When Siobahn Fahey left Bananarama in 1988, most people probably never expected to hear from her again.Á‚  For Fahey to return to music with a goth look fronting a Siouxsie Sioux-influenced dance/electro combo was probably the most unexpected thing of all.Á‚  But in 1988, Fahey’s solo project, Shakespear’s Sister (originally with an apostrophe, later without) released its debut album, Sacred Heart, and single, “Break My Heart.”

A double A-side in the UK (teamed with “Heroine,” the first US single), “Break My Heart (Copa Mix)” (download) failed to chart.Á‚  It didn’t do much better as the second US single, but a nice remix made some minor club noise and the video was pretty to look at:

I much preferred the 12-inch’s B-side, “Run Silent (Revolution Mix)” (download) that featured saving grace Marcella Detroit, who would soon become a full-fledged member of the band, making Shakespears Sister a duo.Á‚  The dance mix featured above is a driving alternative to the equally fine, if calmer album mix used in the video.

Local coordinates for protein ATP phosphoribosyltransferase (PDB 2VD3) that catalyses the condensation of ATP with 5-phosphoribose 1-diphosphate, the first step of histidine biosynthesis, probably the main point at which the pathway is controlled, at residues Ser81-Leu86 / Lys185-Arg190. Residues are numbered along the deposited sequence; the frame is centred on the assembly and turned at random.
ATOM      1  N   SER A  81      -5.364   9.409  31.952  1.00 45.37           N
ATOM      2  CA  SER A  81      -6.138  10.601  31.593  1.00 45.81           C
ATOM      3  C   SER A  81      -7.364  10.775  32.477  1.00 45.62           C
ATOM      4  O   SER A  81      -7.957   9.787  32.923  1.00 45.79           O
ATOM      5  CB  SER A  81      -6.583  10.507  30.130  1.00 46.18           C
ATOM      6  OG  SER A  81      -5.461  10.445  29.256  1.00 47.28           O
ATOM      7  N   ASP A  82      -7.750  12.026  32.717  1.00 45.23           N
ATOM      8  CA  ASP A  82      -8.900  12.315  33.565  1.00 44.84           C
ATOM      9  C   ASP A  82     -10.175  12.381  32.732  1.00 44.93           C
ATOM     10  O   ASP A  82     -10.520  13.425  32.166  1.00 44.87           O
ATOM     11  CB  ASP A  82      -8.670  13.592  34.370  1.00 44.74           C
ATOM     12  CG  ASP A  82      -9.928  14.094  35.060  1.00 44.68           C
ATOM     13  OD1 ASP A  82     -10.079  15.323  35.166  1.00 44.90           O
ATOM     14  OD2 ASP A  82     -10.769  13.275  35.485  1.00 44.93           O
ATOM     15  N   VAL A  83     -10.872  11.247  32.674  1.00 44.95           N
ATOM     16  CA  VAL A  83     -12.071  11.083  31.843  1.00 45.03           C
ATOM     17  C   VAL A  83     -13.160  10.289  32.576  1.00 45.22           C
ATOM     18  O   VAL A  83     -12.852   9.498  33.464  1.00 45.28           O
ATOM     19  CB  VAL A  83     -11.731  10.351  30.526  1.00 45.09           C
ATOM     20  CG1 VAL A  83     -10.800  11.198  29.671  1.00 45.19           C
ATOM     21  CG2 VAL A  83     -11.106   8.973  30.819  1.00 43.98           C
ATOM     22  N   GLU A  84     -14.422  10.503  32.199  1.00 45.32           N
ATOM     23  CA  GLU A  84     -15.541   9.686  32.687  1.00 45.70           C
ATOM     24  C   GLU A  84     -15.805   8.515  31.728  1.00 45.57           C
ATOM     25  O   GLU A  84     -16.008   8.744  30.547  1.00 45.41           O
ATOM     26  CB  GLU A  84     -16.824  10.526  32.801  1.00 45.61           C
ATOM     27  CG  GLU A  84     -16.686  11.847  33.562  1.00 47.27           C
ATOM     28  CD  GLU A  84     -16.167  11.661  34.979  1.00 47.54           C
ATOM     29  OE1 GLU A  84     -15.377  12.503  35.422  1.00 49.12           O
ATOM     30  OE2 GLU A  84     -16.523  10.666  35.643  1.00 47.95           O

“Run Silent” was the third single from Sacred Heart in the UK, after the duo hit the Top Ten with “You’re History,” a single which was criminally ignored here in the States.Á‚  Of course, the Sisters would finally strike gold in the US with their next album, Hormonally Yours and the huge hit, “Stay.”Á‚  But as success often does, it seemed to drive Fahey a bit nutty, culminating in a bitter breakup with Detroit (the Sister Wiki claims they haven’t even spoken since the 1993 split).

Fahey went onto record a third Shakespears Sister album back as solo project, but the label shelved it, where it sat until two years ago, when Fahey bought back the rights and released it herself.Á‚  Detroit was sorely missed.

“Break My Heart” did not chart.

Get Shakespears Sister music at Amazon or on Shakespears Sister

About the Author

John C. Hughes

John C. Hughes began his Lost in the ’80s blog in 2005 and is now proud to be a member of the Popdose family, where he’s introduced LIT80s’s companions, the obviously named Lost in the ’70s and Lost in the ’90s, alongside the slightly more originally named Why You Should Like…

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